Last weekend we went out to breakfast and throughout the meal robotically replied “Gracias, no” to the various merchants trying to sell us tacky cell phone accessories. As Sonny was checking the bill, I noticed a shawl vendor looking over in our direction. I’m not sure if he was looking at us or was just lost in thought, but I suddenly felt curious about him and others like him. What must he think as, day in and day out as he watches customers eating overpriced meals at trendy restaurants, putting down 500 pesos for a meal without thinking twice? What are the lives like of these men and women who travel from shanty towns to the more affluent neighborhoods of Mexico City calculating how much bargaining they can afford with customers? And how can these people possibly make ends meet by selling relatively inexpensive items which, during the course of our 45-minute meal, it seemed no one was interested in buying?
Poverty is not a new sight to me – after all, I have visited India enough to have many vivid memories of emaciated beggars in tattered clothing, some carrying clearly famished children in their arms. In fact, the impoverished people I see every day in my little area of Mexico City could probably be classified as middle class compared with the abjectly poor people I have encountered in Mumbai, not to mention in rural parts of India. Still, it breaks my heart to see these peddlers, and even children no older than 6 or 7, with dirty hands and faces, trying to sell a pack of gum to restaurant patrons for 4 pesos (40 U.S. cents) while we feed Asha spoonfuls of imported ice-cream. (I won’t even get into the panhandlers sitting outside Lincoln Park, hands outstretched, while their children nap under a bench.)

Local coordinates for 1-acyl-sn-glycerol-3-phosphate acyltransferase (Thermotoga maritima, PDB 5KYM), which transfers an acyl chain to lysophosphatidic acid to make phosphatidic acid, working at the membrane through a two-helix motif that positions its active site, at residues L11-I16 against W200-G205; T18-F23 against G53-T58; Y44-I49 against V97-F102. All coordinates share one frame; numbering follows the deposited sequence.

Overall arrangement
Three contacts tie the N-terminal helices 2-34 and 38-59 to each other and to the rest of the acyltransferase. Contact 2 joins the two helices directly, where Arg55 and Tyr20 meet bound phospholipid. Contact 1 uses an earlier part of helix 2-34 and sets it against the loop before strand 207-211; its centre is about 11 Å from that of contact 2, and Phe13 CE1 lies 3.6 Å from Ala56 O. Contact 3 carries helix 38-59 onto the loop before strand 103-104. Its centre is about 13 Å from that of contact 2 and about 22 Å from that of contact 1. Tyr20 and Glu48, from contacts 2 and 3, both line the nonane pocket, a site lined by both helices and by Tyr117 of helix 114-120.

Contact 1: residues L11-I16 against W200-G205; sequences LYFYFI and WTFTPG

One of these days I am going to come home from a restaurant not just with leftover food, but with an ugly plant, a gaudy shawl, or a fake leather cell phone case just to ease my conscience for saying “Gracias, no” all those times with a mouth full of $8 pancakes.